With a poet for a grandfather and a performer for a father, Bipul Chettri’s life was always steeped in music. Taking inspiration from his roots, his brand of music is a unique blend of Himalayan folk music with a contemporary edge. His debut song ‘Wildfire’ (Dadhelo) gained him a massive following not only in India but also worldwide. His body of work is pivotal in bringing Nepalese music into the mainstream.
His latest single ‘Gahiro Gahiro’ has over 2.8 million plays on YouTube and is an expression of acceptance of the duality of human nature.
We had the opportunity to speak to him about music, career and inspirations.
1.How does where you grew up affect your art?
Art for me is an interpretation of one’s life’s experiences, so a great deal of importance of these is attached to my works. My first album, ‘Sketches of Darjeeling’, for instance would not have been possible if my hometown and the surrounding areas had not have affected me in my writing and compositions.
2. Tell us a little about ‘Gahiro Gahiro’.
Most people choose to spend their lives with someone thinking that they have found the perfect life partner in the other person, yet find themselves in trying situations along the way as human nature is such that we all have our own imperfections.
3. Do you usually write the lyrics first?
Not always. Sometimes the melody comes first followed by the words but is also the opposite on some occasions.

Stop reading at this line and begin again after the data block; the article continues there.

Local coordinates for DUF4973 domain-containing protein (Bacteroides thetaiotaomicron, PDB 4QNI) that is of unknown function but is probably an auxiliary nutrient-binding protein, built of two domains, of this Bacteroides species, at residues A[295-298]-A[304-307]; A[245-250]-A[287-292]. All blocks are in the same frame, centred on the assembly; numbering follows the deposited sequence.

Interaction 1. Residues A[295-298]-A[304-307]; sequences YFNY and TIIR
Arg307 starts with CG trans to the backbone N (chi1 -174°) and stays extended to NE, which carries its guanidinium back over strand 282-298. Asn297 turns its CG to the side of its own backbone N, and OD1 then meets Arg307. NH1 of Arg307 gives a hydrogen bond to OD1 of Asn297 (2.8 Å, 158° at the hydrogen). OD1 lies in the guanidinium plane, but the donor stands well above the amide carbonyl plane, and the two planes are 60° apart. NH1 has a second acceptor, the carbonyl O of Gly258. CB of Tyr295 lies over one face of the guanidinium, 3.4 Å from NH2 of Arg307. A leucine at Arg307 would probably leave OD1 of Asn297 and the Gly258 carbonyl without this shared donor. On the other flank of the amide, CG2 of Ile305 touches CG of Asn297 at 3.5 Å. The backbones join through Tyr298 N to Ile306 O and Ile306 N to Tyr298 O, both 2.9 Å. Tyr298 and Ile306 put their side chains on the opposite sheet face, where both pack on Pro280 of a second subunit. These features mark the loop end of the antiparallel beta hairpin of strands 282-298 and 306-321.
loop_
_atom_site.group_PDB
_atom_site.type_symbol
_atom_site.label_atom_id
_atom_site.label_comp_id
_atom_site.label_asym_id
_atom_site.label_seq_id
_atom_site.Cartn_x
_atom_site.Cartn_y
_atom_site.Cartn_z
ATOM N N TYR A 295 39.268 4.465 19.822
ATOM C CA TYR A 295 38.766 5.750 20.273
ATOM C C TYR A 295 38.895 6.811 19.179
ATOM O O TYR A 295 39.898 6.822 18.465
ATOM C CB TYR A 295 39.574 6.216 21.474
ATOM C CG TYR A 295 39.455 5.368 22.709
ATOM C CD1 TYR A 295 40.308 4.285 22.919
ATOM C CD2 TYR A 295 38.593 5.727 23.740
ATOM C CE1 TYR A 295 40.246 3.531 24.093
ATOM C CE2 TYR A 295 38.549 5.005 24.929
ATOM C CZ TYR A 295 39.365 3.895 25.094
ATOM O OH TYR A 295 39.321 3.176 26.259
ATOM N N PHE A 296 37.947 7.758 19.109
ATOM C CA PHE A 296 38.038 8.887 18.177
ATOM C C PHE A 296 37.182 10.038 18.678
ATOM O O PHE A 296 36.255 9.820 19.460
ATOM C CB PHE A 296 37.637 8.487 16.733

4. What is the strangest thing that has inspired a piece of work?
I am not very sure if I have had such an experience but one of my songs, ‘Nau Lakhey Tara’, from the second album ‘Maya’ was actually written on a totally different premise, tempo and melody but ended up like it did on a drastically different one. So that one surprised me too. But I loved the way it turned out and it remains one of my favourite tunes.
5. What has been your most memorable musical moment so far?
In terms of performing live, it has to be the first ever concert we did as a band 4 years ago. We actually had the gall to do a gig with just six original completed compositions and one still in the works. We ended playing the whole set twice, I think. But no one cared, and the vibe at that gig was just beautiful. I think we were as nervous as the audience as no one knew what to expect of us and vice versa.
6. As an artist, what do you hope to accomplish? What do you want people to take away from your music?
I personally don’t hope to accomplish anything. I just want to write and hope to have a body of work that will be listened to not just this year but over the years. I also hope that our music affects the’ lives of our listeners in some positive way like it does me.
Between performing at sold out concerts in India, the US, Australia and Europe, he also teaches music at the Vasant Valley School in New Delhi.